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RSF decries curbs on media access to Polish parliament

first_img Receive email alerts December 18, 2016 – Updated on February 9, 2017 RSF decries curbs on media access to Polish parliament RSF_en Demonstration in front of Polish parliament / AFP News News June 2, 2021 Find out more PolandEurope – Central Asia Protecting journalistsMedia independence Freedom of expression Follow the news on Poland News Reporters Without Borders (RSF) is alarmed about the latest attack on media freedom by Poland’s ruling Law and Justice party (PiS) – a plan to restrict media access to parliament from next month onwards. It comes one year after the government seized control of public radio and TV broadcasting.In a protest against the new rules, dozens of opposition parliamentarians occupied the speaker’s podium in the Polish parliament for several hours on 16 December, blocking all proceedings. At the same time, in response to a call from the Committee for the Defence of Democracy (KOD), hundreds of people gathered in front of the parliament building, chanting “Free media!” and anti-government slogans.Under the new regulations, only five officially-approved TV channels will be allowed cameras inside parliament to film its debates, while each media outlet will be limited to two accredited parliamentary reporters. Increasingly restrictive measures as reporters already encountered difficulties in working within the parliament and accessing to parliamentarians.Ever since the Law and Justice party’s return to power in late 2015, RSF has been condemning its moves to tighten control over the public broadcast media and weaken the constitutional court, Poland’s highest judicial body.“What with public media now taking orders from the government, journalists subjected to economic constraints and the stifling of privately-owned media outlets, media independence has been badly eroded by this parliament’s measures,” said Pauline Adès-Mével, the head of RSF’s EU-Balkans desk.“These are very grave violations of the values on which the European Union is founded, in particular, those of freedom, democracy, the rule of law and pluralism, which are supposed to be common to all member states. With these new rules, the government is attacking not only the work of journalists but also the public’s right to be informed about the work of the parliamentarians they elected.” A score of Polish media outlets – including commercial TV stations, the Gazeta Wyborcza and Rzeczpospolita newspapers and privately-owned radio stations – decided to boycott parliament’s proceedings on 16 December in protest against the new curbs.Poland is ranked 47th out of 180 countries in RSF’s 2016 World Press Freedom Index, a fall of 29 places from its position in the 2015 Index. May 10, 2021 Find out more to go further Help by sharing this information News Organisation With firing of four editors, “repolonisation” under way in Poland PolandEurope – Central Asia Protecting journalistsMedia independence Freedom of expression Use the Digital Services Act to make democracy prevail over platform interests, RSF tells EU Poland’s new social media law puts freedom of expression at risk, RSF warns January 28, 2021 Find out morelast_img read more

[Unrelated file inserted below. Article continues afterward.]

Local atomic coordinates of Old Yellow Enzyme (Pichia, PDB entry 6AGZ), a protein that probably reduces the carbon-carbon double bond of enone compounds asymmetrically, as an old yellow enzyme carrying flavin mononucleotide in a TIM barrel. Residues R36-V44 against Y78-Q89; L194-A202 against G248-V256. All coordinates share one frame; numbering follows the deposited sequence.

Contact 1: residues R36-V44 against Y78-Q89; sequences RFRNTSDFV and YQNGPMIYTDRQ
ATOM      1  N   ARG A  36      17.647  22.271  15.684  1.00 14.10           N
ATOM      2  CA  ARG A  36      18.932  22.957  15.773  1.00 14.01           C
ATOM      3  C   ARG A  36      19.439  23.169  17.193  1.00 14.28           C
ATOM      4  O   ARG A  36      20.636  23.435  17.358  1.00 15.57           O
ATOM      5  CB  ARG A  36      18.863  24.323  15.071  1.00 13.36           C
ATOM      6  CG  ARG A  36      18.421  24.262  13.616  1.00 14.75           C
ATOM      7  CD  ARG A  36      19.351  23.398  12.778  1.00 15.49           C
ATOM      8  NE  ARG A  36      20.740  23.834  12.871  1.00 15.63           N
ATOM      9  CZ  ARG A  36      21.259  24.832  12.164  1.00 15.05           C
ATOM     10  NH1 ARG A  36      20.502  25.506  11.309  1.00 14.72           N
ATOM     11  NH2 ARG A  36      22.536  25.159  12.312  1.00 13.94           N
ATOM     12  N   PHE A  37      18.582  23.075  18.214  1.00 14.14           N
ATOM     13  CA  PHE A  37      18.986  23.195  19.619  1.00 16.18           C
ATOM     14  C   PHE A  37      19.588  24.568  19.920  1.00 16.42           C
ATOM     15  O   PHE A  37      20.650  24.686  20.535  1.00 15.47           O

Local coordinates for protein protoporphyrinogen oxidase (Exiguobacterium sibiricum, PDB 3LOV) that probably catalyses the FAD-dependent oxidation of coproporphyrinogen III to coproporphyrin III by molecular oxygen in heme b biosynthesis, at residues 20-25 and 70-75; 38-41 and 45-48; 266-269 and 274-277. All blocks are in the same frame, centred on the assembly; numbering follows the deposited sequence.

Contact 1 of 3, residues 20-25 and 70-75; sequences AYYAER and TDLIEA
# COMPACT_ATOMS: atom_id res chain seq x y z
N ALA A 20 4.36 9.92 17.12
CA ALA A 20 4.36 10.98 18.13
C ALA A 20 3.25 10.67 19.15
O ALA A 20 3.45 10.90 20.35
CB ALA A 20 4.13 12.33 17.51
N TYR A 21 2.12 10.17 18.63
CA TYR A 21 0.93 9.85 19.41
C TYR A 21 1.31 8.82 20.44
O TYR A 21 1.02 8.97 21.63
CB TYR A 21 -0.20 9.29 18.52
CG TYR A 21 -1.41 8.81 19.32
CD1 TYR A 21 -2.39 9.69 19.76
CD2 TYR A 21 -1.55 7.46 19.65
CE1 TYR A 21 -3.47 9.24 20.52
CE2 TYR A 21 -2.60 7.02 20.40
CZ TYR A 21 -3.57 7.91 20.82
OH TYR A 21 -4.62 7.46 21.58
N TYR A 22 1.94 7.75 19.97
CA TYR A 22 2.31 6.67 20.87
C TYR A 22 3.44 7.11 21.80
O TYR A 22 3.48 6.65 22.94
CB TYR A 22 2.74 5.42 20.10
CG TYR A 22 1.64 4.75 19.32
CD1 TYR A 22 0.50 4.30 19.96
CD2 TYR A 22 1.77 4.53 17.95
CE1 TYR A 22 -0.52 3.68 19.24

Chief nurse urges change

first_img Comments are closed. Related posts:No related photos. The Government’s chief nurse Sarah Mullally has called for OH nurses to takean active role in the developing public health agenda. “Occupational health nurses need a vision of how to work in new waysand to recognise changes in work in society,” she told OH managers at alaunch of guidance on audit. “OH nurses are critical to the Government’s work on publichealth,” she added. “I would look to them to take a lead in assessingwhat is needed in the workplace.” A second discussion forum on the Government’s public health policy strategyMaking a Difference is planned by the leading groups of OH professionals nextmonth. Chief nurse urges changeOn 1 Mar 2000 in Personnel Today Previous Article Next Articlelast_img read more